Sunday, October 30, 2011

Rapid 3D mapping

9to5Mac reports that Apple is now the owner of C3 Technologies, a company that creates incredibly high-quality and detailed 3D maps with virtually no input from humans. The 3D mapping is camera based and the technology picks up buildings, homes, and even smaller objects like trees. C3′s solution comes from declassified missile targeting methods. SAAB, partially a former owner of C3 Technologies has a video that explains how the technology actually works.

Friday, October 21, 2011

Flash Player 11

The new release of the popular Adobe Flash Player added quite some interesting features.

Stage 3D Accelerated Graphics Rendering (Player & AIR desktop + AIR for TV) — Stage 3D is a new architecture for hardware accelerated graphics rendering developed that provides a set of low-level APIs that enable advanced 2D and 3D rendering capabilities across screens and devices (desktop, mobile, and TV). Using Stage 3D, app and framework developers can now access high performance GPU hardware acceleration, enabling the creation of new classes of rich, interactive experiences. Note: Stage 3D for mobile versions of Flash Player & AIR will be enabled in a future release.

Protected HTTP Dynamic Streaming (HDS) — Protected HTTP Dynamic Streaming (HDS) provides protection for streaming video across screens while eliminating the deployment complexity of a license server.

H.264/AVC Software Encoding for Cameras (desktop) — Stream high-quality video from your computer's camera with higher compression efficiency and industry stanard support, enabling both immersive real-time communications such as video chat/conferencing and live video broadcasts.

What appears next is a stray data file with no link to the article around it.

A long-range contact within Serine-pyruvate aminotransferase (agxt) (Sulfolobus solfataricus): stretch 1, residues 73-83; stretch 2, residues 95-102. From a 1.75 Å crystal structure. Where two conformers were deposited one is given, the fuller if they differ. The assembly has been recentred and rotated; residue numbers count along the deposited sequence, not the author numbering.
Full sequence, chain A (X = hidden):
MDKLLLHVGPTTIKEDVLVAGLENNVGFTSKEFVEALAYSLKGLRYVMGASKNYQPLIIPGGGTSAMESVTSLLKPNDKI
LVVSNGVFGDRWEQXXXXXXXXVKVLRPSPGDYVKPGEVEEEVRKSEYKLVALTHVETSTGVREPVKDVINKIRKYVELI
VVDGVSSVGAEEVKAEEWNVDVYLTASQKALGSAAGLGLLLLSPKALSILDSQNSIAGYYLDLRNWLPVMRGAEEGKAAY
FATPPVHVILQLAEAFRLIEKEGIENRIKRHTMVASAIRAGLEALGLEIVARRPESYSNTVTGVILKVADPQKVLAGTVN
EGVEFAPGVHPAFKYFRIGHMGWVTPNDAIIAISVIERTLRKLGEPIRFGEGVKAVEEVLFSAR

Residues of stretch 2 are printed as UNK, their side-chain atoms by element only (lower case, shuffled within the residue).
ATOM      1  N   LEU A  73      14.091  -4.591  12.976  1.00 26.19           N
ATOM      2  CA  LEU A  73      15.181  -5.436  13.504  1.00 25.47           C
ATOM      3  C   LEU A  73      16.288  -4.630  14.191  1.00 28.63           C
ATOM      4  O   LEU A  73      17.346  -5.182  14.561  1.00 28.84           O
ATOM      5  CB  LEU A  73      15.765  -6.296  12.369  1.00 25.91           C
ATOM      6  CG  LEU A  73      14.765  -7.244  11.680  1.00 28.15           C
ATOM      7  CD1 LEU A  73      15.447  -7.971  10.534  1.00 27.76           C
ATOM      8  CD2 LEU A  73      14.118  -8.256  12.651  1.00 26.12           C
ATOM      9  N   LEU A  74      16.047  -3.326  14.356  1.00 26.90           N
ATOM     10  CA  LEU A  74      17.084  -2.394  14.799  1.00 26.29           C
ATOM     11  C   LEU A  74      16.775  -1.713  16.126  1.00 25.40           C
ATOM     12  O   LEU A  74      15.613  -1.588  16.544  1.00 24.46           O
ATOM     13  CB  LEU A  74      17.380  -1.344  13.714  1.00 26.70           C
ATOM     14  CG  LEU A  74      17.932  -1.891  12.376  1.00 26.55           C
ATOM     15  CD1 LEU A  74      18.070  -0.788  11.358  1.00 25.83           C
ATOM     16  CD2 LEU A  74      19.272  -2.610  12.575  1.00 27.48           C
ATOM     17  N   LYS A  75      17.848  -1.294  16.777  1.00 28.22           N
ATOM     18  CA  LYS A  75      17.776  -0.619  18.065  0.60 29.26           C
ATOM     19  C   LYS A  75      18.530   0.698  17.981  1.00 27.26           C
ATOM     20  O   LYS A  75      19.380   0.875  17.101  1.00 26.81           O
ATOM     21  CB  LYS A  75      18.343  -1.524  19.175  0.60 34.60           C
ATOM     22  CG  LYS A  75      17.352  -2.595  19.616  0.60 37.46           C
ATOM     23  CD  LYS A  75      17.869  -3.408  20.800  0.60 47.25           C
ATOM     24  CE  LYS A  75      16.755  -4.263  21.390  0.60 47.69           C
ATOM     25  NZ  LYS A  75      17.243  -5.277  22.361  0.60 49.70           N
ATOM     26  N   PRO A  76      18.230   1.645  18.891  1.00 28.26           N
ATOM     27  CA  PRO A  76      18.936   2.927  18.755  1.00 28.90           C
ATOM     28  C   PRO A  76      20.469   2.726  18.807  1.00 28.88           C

JPEG-XR support — Flash Player and AIR now include support for the JPEG-XR advanced image compression standard (International Standard ISO/IEC 29199-2). The computationally lightweight JPEG-XR format provides more efficient compression than JPEG, enables both lossy and lossless compression support, and adds support for alpha channel transparency.

Thursday, October 13, 2011

Dennis Ritchie passes away

After a long illness, Dennis MacAlistair Ritchie, father of Unix and an esteemed computer scientist, died last weekend at the age of 70.

Ritchie, also known as “dmr”, is best know for creating the C programming language as well as being instrumental in the development of UNIX along with Ken Thompson.

Today, C remains the second most popular programming language in the world (or at least the language in which the second most lines of code have been written), and ushered in C++ and Java; while the pair’s work on Unix led to, among other things, Linus Torvalds’ Linux. The work has without a doubt made Ritchie one of the most important, if not under-recognized, engineers of the modern era.

His work, specifically in relation to UNIX, led to him becoming a joint recipient of the Turing Award with Ken Thompson in 1983, as well as a recipient of the National Medal of Technology in 1998 from then-president Bill Clinton.

Source: techcrunch.

Thursday, October 6, 2011

Thank you, Steve